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Key doesn’t deserve the moral high ground

Written By: - Date published: 11:13 am, October 11th, 2007 - 10 comments
Categories: iraq - Tags:

abu-ghraib-torture-715244.jpgNo surprise to hear Key in the House yesterday relying on his research unit – Fran O’Sullivan – to try and weasel his way out of his “the war in Iraq is over” comment.

As posted previously here on The Standard, ministers’ comments made back in 2003 were made in a very different context – on May 1 2003 Bush announced that “[M]y fellow Americans: Major combat operations in Iraq have ended.” Unfortunately it turned out he was wrong.

Ministers’ comments were made well before revelations about torture at Abu Ghraib for instance, and certainly well before the death toll reached anything like its current 80,000 or so.

To overlook the context of these comments is for Fran jouralistically lazy (or biased?), for Key it’s politically expedient.

If I’d referred to “post-war” Iraq four and a half years ago I’d be standing by it. It certainly wouldn’t deter me from demanding that Key be held to account for his dismissive claim – a claim made just 8 days ago.

An increasing number of people seem to agree:
www.thewariniraqisnotover.com

10 comments on “Key doesn’t deserve the moral high ground ”

  1. gobsmacked 1

    Politics rule one: fight on your issues, not your opponents’. All Key & co are doing with their “rebuttals” is keeping Iraq at the centre of NZ’s political debate. Good.

  2. illuminatedtiger 2

    Signed. Burn in hell John!

  3. Kia ora Standard. Good on you for holding John Key accountable for his comments. We are just emerging from the grassroots of left-field (we hear there may be a bit of a revival). check us sprouting up against the right in NZ at http://thesproutandthebean.wordpress.com/.

  4. ahod 4

    Signed it yesterday, and more than happy to do it. I hope he makes a public apology as I was offended by him saying it.
    I only ever read Fran O’Sullivans peices in The Herald for comic relief.

  5. all_your_base 5

    Cheers ahod and welcome, the bean.

  6. insider 6

    Recent quotes all post Abu Ghraib and the last NZ election

    Phil Goff “We did, however, send a platoon of Army engineers once the formal conflict had ceased and the task of re-building Iraq had begun. “

    Speech notes for address to visiting US Air Warfare College. US Embassy, Wellington March 2006

    Helen Clark December 2005 book launch

    “In that sense, the debate over Vietnam, culminating in Norman Kirk’s government bringing the troops home from Vietnam, set the scene for New Zealand declaring itself nuclear free in the mid 1980s and declining to become involved in the war in Iraq in the early 21st century. “

    Helen Clark November 05 address and reply speech to Parliament after election

    “I believe our refusal to participate in the war in Iraq because it lacked multilateral sanction from the UN Security Council .”

    Note she did not say invasion, she said we did not participate in the ‘war’.

  7. Sam Dixon 7

    Again – insider – its not the phrasing, its the fact that Key was denying that Iraq matters, which is why he didn’t include it in his foreign policy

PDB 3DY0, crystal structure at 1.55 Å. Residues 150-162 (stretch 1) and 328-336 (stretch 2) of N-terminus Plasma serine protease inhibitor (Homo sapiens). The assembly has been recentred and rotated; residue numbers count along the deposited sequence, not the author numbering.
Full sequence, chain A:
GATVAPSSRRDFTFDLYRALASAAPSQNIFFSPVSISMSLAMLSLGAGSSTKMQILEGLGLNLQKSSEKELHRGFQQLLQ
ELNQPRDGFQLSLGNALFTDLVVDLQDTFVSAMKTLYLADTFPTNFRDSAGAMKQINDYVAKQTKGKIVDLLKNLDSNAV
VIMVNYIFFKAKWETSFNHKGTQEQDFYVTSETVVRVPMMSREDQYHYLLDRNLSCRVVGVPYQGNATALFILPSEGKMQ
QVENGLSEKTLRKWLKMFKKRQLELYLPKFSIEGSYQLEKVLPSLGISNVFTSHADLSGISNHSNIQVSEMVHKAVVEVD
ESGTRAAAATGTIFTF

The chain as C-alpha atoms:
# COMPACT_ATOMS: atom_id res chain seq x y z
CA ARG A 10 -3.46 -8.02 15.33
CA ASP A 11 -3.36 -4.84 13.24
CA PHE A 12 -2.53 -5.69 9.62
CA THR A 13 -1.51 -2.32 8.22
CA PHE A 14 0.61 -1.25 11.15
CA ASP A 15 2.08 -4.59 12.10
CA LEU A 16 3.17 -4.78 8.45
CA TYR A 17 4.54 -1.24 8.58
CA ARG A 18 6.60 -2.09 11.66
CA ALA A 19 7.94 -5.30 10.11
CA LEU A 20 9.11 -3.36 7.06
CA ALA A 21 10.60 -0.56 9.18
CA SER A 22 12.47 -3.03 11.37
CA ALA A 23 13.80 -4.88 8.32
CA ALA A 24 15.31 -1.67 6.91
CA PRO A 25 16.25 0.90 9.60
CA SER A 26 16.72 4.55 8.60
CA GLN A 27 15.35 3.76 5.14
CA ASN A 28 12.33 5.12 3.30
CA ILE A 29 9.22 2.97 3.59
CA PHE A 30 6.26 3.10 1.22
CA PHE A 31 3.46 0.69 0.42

– denying Iraq’s importance ignores the fact that its the most destablising conflict in the world at present (displaying astunnng naivity on Key’s part) and ignores the massive human suffering in the ongoing war (displaying a breathtaking lack of empathy on Key’s part)

  8. insider 8

    Bollocks. It is a general document about principles and approaches rather than specific conflicts we aren’t even involved in.

    Labour had no mention of Iraq in its foreign or defence policy either. Are they in denial. If Iraq is that important why are we not there trying to assist in any form not just militarily?

    I could argue that Iraq is having very little impact in the Asia Pacific region, which is where Key says our focus should be (rightly or wrongly). Just how important was it at APEC? Do you think the Chileans think it is of vital concern to them? What role did it play in Fiji’s coup or our FTA negotiations with China?

    Isn’t Afghanistan equally if not more important to us? It is bordered by 4 nuclear powers, a couple of which are potentially volatile, one of which is closely engaged, plus it borders the mid east and could flow into there, is home to an influential form of militancy that is impacting Islamic populations of neighbouring states and, from New Zealand’s point of view, we actually have people there on the ground getting hurt.

    I think there is a bit of an obsession amongst some on the left that raises Iraq well above its regional status, and I think that the obsession is more influenced by views of the US rather than the importance of the war, which is more and more a civil war than a global conflagration.

  9. Tane 9

    Hi bean, welcome to The Standard. There does seem to be a bit of a renaissance happening on the left of the blogosphere eh? I’ve added you to our blogroll.

  10. Thanks Tane! Yes and the right seem to be very uptight about it. What I love is they assume everyone is getting paid to do it. I am getting paid in sunshine and soil mmmmmmmm those crazy, greenie, leftie, pc mad socialists!

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